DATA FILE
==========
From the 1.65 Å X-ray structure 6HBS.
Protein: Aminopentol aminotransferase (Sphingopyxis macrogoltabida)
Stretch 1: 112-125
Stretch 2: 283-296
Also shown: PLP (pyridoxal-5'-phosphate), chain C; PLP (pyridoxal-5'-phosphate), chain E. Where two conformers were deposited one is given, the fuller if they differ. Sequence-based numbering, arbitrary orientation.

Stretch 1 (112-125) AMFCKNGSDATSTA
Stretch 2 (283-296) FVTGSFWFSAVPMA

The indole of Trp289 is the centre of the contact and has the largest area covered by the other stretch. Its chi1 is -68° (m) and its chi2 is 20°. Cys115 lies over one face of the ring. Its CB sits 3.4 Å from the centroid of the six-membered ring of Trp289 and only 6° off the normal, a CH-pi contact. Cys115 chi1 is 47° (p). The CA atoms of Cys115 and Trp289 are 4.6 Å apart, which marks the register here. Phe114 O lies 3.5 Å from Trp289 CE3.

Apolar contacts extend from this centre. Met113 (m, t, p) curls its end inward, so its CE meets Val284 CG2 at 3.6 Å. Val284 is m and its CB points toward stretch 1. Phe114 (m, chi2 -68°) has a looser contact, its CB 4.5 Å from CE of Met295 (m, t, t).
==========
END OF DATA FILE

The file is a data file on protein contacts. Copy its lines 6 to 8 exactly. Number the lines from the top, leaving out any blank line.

Stretch 1 (112-125) AMFCKNGSDATSTA
Stretch 2 (283-296) FVTGSFWFSAVPMA

The indole of Trp289 is the centre of the contact and has the largest area covered by the other stretch. Its chi1 is -68° (m) and its chi2 is 20°. Cys115 lies over one face of the ring. Its CB sits 3.4 Å from the centroid of the six-membered ring of Trp289 and only 6° off the normal, a CH-pi contact. Cys115 chi1 is 47° (p). The CA atoms of Cys115 and Trp289 are 4.6 Å apart, which marks the register here. Phe114 O lies 3.5 Å from Trp289 CE3.